Types of Love in Romeo and Juliet

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In the play Romeo and Juliet Shakespeare effectively represents the theme of different types of love as doomed due to the strength of their love being genuinely powerful. Such love can lead to keeping secrets from loved ones and people can get hurt or killed.


In the play ‘Romeo and Juliet’ Shakespeare exhibits that despite everything Romeo and Juliet’s love is really strong and there is nothing that anyone can do to break them apart, not even death however It will come with a string of troubles and can cause unusual things to occur.


In Act 2 Scene 2 Juliet asks Romeo how he had managed to find his way to her room and he responded by saying ; “By love, that first did prompt me to inquire. He lent me counsel and I lent him eyes. I am no pilot. Yet, wert thou as far As that vast shore washed with the farthest sea, I would adventure for such merchandise.”(Lines 80-84). In these lines Romeo repeatedly notified Juliet of how his love for her had showed him the way.


The technique used in the example above is personification as Romeo is addressing that his love for Juliet had borrowed his eyes and had shown him the way to her. As humans look for things and have eyes Romeo gives ‘love’ a human trait.


In using personification Shakespeare makes the line appear more vivid and since it isn’t overly descriptive it gives the reader a chance to imagine what ‘love’ may look like. In doing this he also shows that the effect of love being strong enough to make you go places. It communicates a better understanding of how Shakespeare feels about love; that it can supposedly take over your body and make you do things you wouldn’t do in your ‘normal’ state.


In Act 3 Scene 3 Romeo had previously killed Tybalt. He was then called upon by Friar Lawrence who said, “ Affliction is enamoured of thy parts, And thou art wedded to calamity.” He says that to prove to Romeo of his misfortunate destiny.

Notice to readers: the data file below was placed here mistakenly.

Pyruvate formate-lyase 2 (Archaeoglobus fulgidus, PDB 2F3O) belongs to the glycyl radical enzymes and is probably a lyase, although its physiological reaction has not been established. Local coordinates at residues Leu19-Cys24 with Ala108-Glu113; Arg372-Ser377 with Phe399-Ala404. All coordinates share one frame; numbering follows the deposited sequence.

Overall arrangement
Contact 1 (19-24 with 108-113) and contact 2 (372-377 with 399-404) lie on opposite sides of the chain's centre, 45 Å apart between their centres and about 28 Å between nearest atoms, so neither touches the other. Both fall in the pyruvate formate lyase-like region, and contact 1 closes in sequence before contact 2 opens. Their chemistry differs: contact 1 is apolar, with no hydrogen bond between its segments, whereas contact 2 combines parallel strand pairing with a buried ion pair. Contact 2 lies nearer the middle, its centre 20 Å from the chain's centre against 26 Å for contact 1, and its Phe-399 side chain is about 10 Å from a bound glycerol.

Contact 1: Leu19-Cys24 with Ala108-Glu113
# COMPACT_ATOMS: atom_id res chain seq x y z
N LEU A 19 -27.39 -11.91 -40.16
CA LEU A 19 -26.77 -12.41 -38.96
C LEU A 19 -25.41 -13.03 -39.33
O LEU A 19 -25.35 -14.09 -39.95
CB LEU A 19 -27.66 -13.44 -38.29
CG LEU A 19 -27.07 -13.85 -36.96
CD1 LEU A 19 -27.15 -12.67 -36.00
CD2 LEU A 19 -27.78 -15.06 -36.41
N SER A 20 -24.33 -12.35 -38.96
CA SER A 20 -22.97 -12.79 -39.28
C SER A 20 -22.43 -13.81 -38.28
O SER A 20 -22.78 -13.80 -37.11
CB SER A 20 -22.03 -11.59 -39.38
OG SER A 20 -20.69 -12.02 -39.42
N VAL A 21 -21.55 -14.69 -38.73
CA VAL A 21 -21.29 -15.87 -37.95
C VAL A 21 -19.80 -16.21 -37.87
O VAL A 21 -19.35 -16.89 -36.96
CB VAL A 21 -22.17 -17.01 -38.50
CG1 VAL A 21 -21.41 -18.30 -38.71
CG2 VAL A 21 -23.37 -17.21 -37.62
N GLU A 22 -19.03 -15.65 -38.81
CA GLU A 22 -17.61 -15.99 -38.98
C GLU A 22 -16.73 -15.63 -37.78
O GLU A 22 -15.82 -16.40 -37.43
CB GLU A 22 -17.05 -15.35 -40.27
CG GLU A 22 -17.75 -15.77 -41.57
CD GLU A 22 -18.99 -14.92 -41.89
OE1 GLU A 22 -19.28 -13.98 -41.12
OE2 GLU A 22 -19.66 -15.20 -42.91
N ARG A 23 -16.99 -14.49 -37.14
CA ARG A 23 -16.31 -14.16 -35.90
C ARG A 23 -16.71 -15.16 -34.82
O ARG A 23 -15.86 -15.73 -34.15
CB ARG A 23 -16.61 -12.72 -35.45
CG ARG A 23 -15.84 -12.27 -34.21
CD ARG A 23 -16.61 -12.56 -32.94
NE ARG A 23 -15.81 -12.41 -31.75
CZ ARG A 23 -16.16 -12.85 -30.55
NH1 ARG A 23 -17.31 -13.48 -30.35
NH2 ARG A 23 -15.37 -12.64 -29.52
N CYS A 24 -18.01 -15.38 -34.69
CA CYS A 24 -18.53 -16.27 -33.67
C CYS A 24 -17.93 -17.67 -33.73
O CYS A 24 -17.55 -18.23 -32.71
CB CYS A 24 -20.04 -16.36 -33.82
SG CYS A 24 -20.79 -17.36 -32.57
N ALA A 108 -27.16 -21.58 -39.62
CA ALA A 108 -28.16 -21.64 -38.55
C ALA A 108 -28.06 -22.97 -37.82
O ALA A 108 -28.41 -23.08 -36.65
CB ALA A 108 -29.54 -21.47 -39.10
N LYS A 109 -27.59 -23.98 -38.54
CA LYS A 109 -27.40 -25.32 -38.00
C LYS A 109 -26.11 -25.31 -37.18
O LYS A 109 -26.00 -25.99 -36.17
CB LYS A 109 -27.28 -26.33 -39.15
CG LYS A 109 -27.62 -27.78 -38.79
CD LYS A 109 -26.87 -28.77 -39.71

In this line Friar Lawrence uses a metaphor to show that Romeo’s marriage to Juliet will come with a string of other ‘calamities’. Romeo isn’t literally married to ‘calamity’ but rather he has married his families’ mortal enemy, a Capulet, this is the calamity that the Friar is talking of. This helps us see that due to the strength of their love they will face a lot of issues such as the death of Mercutio which happened due to his hate for the Capulet’s and Tybalt’s hate for the Montague’s.


This shows that Romeo is prone to unfortunate things happening to him and that his killing of Tybalt wasn’t an astonishment to the friar as it was due to his love for Juliet was being to strong and getting in the way of and It also means that as Romeo has married his families’ mortal enemy, a capulet, he has married into a chain of hardships to follow.


By writing this, Shakespeare proves that though there may be moments in their relationship that may shed a ray of hope for the readers, he makes it clear that there is nothing that can break Romeo and Juliet’s connection as their love is really passionate in their short-lived journey/romance.


Shakespeare effectively represents the theme of different types of love as doomed due to the strength of love being genuinely powerful, maybe even overly powerful. Shakespeare expresses that no matter how fond you might be of love, Romeo and Juliet’s story is the strongest one yet.

Cite this paper

Types of Love in Romeo and Juliet. (2020, Sep 17). Retrieved from https://samploon.com/types-of-love-in-romeo-and-juliet/

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